When launching a new business venture, money is usually a precious resource, so investing in the right things and not wasting it is vital.
While it varies from business to business, certain areas are common to most, in terms of where to invest.
IT and systems
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Just about any business requires at a bare minimum a PC or laptop, but the scope and scale will vary depending on the type of business being started.
Software is important and here it’s possible to overspend or compromise by not investing when it’s important to do so.
One sensible move for a start-up is to invest in accounting software that can integrate financial and planning functions in a package that’s able to grow with the business.
Falling into the trap of using hardware and software not up to the job is a false economy. Underpowered computers taking too long to complete tasks, and free software that takes too much effort to learn and use compared to the paid for and more ubiquitous packages, will slow productivity and become a distraction.
Obviously, a business has to let potential customers know it exists and what it offers, but investment here will depend on the type of business. If options are considered carefully a little investment can go a long way, especially when using online methods; social media can be particularly cost-effective.
Website – a professional looking website is a key asset, but unless you require an involved e-commerce platform a well-designed site created on a free platform such as WordPress may be plenty.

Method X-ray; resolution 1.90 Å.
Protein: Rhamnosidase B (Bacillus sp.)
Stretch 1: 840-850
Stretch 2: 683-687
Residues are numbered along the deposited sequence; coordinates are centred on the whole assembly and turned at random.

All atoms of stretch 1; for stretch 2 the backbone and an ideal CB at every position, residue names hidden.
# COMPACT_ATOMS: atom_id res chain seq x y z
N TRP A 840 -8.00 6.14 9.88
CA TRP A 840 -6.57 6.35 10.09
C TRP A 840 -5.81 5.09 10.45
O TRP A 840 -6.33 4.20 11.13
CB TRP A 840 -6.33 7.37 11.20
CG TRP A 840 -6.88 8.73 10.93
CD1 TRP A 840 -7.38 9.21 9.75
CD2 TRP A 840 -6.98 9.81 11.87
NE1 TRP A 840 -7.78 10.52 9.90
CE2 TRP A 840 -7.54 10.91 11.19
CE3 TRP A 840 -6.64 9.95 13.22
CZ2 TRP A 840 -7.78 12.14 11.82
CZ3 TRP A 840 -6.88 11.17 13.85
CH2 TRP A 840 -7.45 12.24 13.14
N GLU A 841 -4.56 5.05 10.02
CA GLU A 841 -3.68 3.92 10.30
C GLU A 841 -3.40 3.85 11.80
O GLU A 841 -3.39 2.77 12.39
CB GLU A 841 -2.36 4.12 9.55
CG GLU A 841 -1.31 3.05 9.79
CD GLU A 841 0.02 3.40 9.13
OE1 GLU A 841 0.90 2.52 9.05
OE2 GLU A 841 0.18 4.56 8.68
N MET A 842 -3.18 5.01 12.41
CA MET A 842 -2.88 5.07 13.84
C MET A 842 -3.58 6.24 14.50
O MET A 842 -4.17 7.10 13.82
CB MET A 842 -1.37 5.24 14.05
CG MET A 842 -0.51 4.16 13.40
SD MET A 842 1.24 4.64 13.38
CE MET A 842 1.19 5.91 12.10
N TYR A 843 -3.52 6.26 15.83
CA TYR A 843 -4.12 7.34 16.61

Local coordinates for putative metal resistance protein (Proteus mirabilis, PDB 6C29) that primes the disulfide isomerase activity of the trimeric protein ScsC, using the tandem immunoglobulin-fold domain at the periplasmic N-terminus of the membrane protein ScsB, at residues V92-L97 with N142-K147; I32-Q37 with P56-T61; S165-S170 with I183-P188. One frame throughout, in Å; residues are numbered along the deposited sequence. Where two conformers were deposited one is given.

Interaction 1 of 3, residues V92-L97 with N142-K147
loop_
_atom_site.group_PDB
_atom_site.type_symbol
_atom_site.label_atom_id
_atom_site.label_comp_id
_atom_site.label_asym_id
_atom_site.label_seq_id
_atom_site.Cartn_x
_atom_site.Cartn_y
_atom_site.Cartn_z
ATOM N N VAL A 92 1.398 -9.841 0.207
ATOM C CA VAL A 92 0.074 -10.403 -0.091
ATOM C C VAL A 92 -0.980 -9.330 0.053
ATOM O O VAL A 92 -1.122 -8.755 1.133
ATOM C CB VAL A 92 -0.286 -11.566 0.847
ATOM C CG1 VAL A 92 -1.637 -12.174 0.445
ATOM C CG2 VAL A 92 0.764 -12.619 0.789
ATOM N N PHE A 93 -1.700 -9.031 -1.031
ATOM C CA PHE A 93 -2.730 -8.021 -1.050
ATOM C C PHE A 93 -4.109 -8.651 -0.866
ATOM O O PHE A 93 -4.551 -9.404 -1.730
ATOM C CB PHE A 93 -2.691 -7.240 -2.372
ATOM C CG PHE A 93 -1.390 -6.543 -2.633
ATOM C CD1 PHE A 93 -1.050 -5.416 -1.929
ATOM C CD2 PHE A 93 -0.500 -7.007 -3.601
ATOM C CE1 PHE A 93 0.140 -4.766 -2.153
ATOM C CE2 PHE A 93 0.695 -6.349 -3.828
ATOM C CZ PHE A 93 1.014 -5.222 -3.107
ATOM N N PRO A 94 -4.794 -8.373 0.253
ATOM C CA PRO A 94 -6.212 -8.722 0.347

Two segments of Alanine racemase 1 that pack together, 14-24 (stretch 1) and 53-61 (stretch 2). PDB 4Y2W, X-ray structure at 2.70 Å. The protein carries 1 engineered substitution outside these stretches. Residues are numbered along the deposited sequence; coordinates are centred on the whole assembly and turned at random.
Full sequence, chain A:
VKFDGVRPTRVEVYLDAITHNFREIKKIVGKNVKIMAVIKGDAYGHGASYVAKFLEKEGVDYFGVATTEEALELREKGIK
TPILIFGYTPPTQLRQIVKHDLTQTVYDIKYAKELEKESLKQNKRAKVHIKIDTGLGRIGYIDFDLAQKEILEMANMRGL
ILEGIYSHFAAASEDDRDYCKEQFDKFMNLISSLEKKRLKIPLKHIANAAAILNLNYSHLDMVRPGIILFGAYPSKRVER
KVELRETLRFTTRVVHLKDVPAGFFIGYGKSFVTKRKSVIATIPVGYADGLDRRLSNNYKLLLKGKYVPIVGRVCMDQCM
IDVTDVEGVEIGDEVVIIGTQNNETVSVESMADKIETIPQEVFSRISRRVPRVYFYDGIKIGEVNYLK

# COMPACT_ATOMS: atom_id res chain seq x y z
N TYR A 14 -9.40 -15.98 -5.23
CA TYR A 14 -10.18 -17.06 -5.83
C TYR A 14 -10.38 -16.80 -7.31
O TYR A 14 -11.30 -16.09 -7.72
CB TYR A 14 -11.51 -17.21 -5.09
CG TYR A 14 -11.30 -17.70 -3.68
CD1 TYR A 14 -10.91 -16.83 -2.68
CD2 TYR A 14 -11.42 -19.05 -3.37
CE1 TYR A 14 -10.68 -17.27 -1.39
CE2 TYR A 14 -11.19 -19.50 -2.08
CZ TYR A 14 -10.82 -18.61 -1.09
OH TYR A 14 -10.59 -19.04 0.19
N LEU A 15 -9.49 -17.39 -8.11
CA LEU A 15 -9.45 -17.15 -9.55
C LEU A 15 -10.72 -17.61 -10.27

The important thing is to establish exactly who your website is for and what you want visitors to do once on it.
It could be worth paying a skilled web designer to set you up with a coherent design but after that, you are ‘handed the keys’ and can easily update it yourself.
Social media – this can be a very inexpensive route to marketing your business. Some underestimate the value of investing in social media such as enlisting the services of an expert in social media marketing to help implement and run a campaign.
Highly targeted Facebook advertising and creating a page could help you reach a market for a very reasonable investment.
You could easily spend far too much money if you get carried away, but a coherent brand identity is time and money well spent. Once established, your branding will last a long time (think of Apple and Shell’s logos for example).
Think carefully before paying a brand consultant thousands of dollars; then again don’t skimp and try and do it ‘on the cheap’. If you don’t have design skills it will show up regardless of the number of free or very low-cost logo design websites you visit.
Your branding should carry through to everything your business has such as letterheads, business cards, website, social media pages and general advertising.
In some cases, professional help is worth its weight in gold but keep a lid on what you invest.
For example, if hiring an accountant to take the strain of preparing yearly accounts and maybe periodic assessment of your figures, then it may be possible to negotiate a flat fee for this level of agreed work as opposed to having a ‘meter running’ fee-paying arrangement.
With other professionals ask yourself if you need them – but don’t compromise if you do. For example, it may be vital that you properly own your logo or name, so the services of a lawyer will help ensure you sew this up rather than risk making a mistake through doing it yourself.
Investing in the right way can be a difficult balancing act to get right.
As said above you don’t want to under or overspend, but thinking carefully about what you hope to gain from your investment will help point you in the right direction.